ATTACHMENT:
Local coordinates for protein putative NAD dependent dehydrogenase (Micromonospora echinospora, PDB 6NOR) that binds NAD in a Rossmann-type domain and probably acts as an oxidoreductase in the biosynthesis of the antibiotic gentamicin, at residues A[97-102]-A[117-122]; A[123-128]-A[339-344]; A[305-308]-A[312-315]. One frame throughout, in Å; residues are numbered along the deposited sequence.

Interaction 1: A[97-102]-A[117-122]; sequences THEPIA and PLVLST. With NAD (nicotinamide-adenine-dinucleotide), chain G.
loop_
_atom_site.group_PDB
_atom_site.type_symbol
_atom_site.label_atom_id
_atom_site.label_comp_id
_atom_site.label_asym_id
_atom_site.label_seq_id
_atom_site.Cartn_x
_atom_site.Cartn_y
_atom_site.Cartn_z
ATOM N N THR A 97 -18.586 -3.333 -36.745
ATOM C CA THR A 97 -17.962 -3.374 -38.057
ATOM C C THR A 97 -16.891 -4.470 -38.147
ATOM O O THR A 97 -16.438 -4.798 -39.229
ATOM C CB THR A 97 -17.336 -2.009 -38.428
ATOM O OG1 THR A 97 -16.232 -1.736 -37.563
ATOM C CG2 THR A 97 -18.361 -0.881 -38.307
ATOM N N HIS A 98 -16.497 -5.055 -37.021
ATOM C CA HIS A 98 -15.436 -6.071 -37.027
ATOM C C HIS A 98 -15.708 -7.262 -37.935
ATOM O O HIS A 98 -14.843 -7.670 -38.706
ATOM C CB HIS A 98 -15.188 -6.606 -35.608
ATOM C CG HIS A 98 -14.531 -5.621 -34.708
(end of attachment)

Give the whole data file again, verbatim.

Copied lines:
Local coordinates for protein putative NAD dependent dehydrogenase (Micromonospora echinospora, PDB 6NOR) that binds NAD in a Rossmann-type domain and probably acts as an oxidoreductase in the biosynthesis of the antibiotic gentamicin, at residues A[97-102]-A[117-122]; A[123-128]-A[339-344]; A[305-308]-A[312-315]. One frame throughout, in Å; residues are numbered along the deposited sequence.

Interaction 1: A[97-102]-A[117-122]; sequences THEPIA and PLVLST. With NAD (nicotinamide-adenine-dinucleotide), chain G.
loop_
_atom_site.group_PDB
_atom_site.type_symbol
_atom_site.label_atom_id
_atom_site.label_comp_id
_atom_site.label_asym_id
_atom_site.label_seq_id
_atom_site.Cartn_x
_atom_site.Cartn_y
_atom_site.Cartn_z
ATOM N N THR A 97 -18.586 -3.333 -36.745
ATOM C CA THR A 97 -17.962 -3.374 -38.057
ATOM C C THR A 97 -16.891 -4.470 -38.147
ATOM O O THR A 97 -16.438 -4.798 -39.229
ATOM C CB THR A 97 -17.336 -2.009 -38.428
ATOM O OG1 THR A 97 -16.232 -1.736 -37.563
ATOM C CG2 THR A 97 -18.361 -0.881 -38.307
ATOM N N HIS A 98 -16.497 -5.055 -37.021
ATOM C CA HIS A 98 -15.436 -6.071 -37.027
ATOM C C HIS A 98 -15.708 -7.262 -37.935
ATOM O O HIS A 98 -14.843 -7.670 -38.706
ATOM C CB HIS A 98 -15.188 -6.606 -35.608
ATOM C CG HIS A 98 -14.531 -5.621 -34.708